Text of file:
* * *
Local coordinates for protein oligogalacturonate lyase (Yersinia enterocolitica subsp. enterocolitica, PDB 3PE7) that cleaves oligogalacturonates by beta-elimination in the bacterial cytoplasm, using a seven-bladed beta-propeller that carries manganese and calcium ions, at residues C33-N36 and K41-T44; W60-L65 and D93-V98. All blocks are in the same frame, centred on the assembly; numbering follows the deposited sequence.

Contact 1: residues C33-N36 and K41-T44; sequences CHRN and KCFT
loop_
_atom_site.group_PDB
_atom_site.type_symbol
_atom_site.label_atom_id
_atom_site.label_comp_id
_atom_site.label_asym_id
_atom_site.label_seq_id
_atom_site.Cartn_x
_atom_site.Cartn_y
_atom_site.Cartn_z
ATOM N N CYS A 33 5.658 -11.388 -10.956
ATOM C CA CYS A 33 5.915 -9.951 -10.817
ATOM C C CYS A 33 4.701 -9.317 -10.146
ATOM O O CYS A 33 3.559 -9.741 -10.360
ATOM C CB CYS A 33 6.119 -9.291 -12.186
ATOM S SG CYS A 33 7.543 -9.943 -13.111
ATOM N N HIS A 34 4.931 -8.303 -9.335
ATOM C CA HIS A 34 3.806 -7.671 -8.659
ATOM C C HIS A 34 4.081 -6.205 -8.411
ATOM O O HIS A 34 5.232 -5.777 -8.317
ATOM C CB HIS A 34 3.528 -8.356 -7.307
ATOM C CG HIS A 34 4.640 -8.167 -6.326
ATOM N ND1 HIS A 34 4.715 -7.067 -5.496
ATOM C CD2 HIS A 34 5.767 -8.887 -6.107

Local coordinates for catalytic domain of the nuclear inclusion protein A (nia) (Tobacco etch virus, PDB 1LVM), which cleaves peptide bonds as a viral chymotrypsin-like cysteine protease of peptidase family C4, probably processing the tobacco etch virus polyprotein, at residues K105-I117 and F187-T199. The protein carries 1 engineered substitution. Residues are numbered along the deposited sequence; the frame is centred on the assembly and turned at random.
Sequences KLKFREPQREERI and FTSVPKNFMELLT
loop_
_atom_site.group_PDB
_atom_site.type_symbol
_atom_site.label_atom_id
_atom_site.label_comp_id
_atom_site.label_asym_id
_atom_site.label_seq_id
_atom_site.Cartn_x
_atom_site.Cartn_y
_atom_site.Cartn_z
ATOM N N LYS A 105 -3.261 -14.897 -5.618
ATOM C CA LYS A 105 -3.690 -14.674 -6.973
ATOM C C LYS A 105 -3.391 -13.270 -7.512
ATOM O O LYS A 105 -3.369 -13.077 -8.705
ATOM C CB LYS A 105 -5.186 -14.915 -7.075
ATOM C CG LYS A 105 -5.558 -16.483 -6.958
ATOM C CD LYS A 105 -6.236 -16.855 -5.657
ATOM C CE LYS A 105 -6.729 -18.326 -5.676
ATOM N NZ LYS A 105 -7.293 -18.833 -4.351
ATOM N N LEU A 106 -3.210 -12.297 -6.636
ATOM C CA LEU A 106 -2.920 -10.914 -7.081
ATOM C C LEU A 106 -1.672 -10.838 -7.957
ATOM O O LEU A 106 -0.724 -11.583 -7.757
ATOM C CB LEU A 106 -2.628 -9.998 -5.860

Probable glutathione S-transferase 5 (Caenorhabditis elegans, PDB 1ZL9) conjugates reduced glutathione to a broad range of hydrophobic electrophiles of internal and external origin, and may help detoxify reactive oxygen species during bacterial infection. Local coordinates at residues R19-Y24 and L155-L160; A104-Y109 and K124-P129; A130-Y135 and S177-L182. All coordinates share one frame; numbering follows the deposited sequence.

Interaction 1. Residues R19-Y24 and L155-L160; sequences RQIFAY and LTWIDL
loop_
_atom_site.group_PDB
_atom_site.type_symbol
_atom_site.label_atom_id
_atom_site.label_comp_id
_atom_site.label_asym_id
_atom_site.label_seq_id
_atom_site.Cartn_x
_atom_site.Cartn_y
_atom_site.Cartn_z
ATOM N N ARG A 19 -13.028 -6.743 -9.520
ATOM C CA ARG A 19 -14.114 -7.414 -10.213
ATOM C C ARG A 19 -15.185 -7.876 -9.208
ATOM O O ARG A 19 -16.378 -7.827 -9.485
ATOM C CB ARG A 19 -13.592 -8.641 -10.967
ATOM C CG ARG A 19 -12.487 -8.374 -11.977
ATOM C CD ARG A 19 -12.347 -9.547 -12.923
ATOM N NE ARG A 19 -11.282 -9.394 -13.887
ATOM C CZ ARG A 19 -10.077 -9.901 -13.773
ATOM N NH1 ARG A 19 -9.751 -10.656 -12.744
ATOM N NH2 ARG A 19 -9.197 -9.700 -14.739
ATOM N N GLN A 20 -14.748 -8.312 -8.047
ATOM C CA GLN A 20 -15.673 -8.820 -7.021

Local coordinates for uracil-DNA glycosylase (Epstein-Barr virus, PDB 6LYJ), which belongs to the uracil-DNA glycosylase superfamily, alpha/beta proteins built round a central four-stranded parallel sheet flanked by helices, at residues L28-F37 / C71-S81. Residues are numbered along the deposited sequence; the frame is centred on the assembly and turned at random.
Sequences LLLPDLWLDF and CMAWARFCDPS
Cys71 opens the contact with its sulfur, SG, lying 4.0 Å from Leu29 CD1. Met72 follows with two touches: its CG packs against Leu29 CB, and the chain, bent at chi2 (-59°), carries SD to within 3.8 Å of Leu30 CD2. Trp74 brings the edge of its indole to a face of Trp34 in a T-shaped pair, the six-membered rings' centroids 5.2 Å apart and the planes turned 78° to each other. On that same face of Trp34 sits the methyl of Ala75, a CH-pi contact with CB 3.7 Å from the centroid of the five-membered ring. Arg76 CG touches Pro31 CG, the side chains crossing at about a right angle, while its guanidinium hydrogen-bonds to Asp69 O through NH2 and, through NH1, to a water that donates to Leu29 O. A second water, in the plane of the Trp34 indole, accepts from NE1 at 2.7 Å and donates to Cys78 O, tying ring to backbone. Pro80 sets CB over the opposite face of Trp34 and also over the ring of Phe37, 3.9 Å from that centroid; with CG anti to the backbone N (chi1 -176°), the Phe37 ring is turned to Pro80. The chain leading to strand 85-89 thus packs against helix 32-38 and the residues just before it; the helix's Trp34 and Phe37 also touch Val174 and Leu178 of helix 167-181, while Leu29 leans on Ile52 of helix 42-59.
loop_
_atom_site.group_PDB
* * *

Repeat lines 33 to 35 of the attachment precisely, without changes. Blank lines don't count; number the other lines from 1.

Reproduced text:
_atom_site.label_comp_id
_atom_site.label_asym_id
_atom_site.label_seq_id